Veteran Stories:
Kenneth Lloyd Marchant

Navy

  • Kenneth Marchant's Medals (L-R): France and Germany Star; 1939-45 Star; Canadian Volunteer Service Medal; War Medal (1939-45).

    Kenneth Marchant
  • HMCS Antigonish, 1944.

    Kenneth Marchant
  • Portrait of Kenneth Marchant in Uniform.

    Kenneth Marchant
  • Portrait of Kenneth Marchant in Uniform.

    Kenneth Marchant
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"We went with our other ships and dropped patterns of depth charges pretty well all night to see if could find a sub."

Transcript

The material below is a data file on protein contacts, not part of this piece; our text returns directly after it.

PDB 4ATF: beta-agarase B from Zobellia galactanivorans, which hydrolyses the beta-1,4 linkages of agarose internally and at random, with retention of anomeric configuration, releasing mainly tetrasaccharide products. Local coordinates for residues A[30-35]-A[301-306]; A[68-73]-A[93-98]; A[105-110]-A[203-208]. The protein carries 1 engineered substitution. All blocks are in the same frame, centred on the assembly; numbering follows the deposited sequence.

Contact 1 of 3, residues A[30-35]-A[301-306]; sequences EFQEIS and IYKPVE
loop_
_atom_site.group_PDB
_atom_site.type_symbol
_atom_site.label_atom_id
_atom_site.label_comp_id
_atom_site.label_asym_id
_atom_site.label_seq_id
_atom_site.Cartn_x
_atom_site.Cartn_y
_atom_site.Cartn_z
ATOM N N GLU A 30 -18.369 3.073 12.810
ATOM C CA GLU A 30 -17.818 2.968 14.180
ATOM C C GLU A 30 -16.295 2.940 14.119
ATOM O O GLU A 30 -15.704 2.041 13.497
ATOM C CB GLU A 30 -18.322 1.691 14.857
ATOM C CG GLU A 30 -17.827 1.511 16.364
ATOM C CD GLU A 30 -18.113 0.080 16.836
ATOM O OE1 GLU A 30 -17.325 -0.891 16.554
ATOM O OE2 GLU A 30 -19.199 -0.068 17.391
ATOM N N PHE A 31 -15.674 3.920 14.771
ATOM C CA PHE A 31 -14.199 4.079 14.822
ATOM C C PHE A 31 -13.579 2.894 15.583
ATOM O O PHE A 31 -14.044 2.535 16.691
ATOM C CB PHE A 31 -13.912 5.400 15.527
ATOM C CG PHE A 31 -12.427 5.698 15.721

Well, I was selling newspapers on the street. So I was quite aware of the war coming and quite interested. And I remember the day it was declared, I sold all my papers before I got out of the station because people were really interested. Well, I quit school at 15 actually and went to Winnipeg, Manitoba and worked in a shell factory making 25 pound shells. I joined the Signal Corps while I was there, just the Reserve Signal Corps. Then I decided to come back home in the spring and I was very interested in the railroad because my dad worked on the railroad. So I was apprenticing for a fireman, but hoping for a career as a railroad engineer. But after three weeks or so, they sent me in for a medical and I was colour blind. So my dreams ended there. And then one night in town, talking to some older guys, they were talking about going to Winnipeg to join the navy. So I had to get a re-certificate from the town hall and my sister fixed it up for me so that I was going as 18 instead of 16. And I took my basic training at Chippawa in Winnipeg, HMCS Chippawa, until October 24th, and then we were shipped out to Esquimalt, B.C., and Naden for the stokers course. Then our ship was built out there and I was drafted aboard the HMCS Antigonish, a frigate. And after some training, we sailed down to the Panama Canal to Halifax and then shortly after that, we sailed to Bermuda for our ops training and then back to Halifax and we joined four other ships as a striking force, called EG16. We patrolled between Halifax, New York and Newfoundland, looking for submarines. One of the incidences we had were we received a message that there was a Canadian warship sunk near Newfoundland, so we went full steam all night and arrived in the morning, but it was a sad sight as sailors were found frozen in Carley floats and this reminded us that we were at war. I never did find out what ship it was, but we picked up some of the bodies and took them into port. We went up the St. Lawrence [River] a few times, escorting convoys and then we started escorting convoys halfway across to England and once we were there, we left the convoy and ships from England took over. And we were headed back to Halifax, we heard explosions and so they turned around and when we got there, there was several transport ships sinking and empty lifeboats and no signs of survivors. So we went with our other ships and dropped patterns of depth charges pretty well all night to see if could find a sub. And then we finally escorted convoys all the way across and ended up in the English Channel and then we escorted ships across to France and had a lot of contacts with subs and had a lot of depth charges firing. But we never had any definite sinking. And then we started convoying hospital ships from Scotland to Sicily and stayed in Gibraltar while the hospital ships were filled up and then brought them back to Scotland. And the second trip down, Germany surrendered, and while we were in Gibraltar, a lot of the subs were getting themselves up, coming into harbour. Our overseas base was Londonderry [Northern Ireland], so we eventually arrived back there and we were the last group of Canadian ships to leave for home.
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